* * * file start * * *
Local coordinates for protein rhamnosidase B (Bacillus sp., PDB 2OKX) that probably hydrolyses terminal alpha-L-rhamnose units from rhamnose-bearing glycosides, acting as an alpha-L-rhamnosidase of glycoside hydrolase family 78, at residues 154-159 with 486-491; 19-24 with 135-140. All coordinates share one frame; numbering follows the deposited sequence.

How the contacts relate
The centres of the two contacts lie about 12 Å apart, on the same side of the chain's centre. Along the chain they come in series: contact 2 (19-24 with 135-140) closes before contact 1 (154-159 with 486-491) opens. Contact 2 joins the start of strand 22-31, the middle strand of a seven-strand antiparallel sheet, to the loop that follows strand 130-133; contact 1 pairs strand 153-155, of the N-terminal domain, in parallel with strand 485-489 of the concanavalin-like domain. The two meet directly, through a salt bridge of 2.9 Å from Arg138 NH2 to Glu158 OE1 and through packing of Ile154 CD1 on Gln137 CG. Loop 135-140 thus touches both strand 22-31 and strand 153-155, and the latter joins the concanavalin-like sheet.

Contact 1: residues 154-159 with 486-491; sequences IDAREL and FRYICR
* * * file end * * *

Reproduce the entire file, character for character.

Local coordinates for protein rhamnosidase B (Bacillus sp., PDB 2OKX) that probably hydrolyses terminal alpha-L-rhamnose units from rhamnose-bearing glycosides, acting as an alpha-L-rhamnosidase of glycoside hydrolase family 78, at residues 154-159 with 486-491; 19-24 with 135-140. All coordinates share one frame; numbering follows the deposited sequence.

How the contacts relate
The centres of the two contacts lie about 12 Å apart, on the same side of the chain's centre. Along the chain they come in series: contact 2 (19-24 with 135-140) closes before contact 1 (154-159 with 486-491) opens. Contact 2 joins the start of strand 22-31, the middle strand of a seven-strand antiparallel sheet, to the loop that follows strand 130-133; contact 1 pairs strand 153-155, of the N-terminal domain, in parallel with strand 485-489 of the concanavalin-like domain. The two meet directly, through a salt bridge of 2.9 Å from Arg138 NH2 to Glu158 OE1 and through packing of Ile154 CD1 on Gln137 CG. Loop 135-140 thus touches both strand 22-31 and strand 153-155, and the latter joins the concanavalin-like sheet.

Contact 1: residues 154-159 with 486-491; sequences IDAREL and FRYICR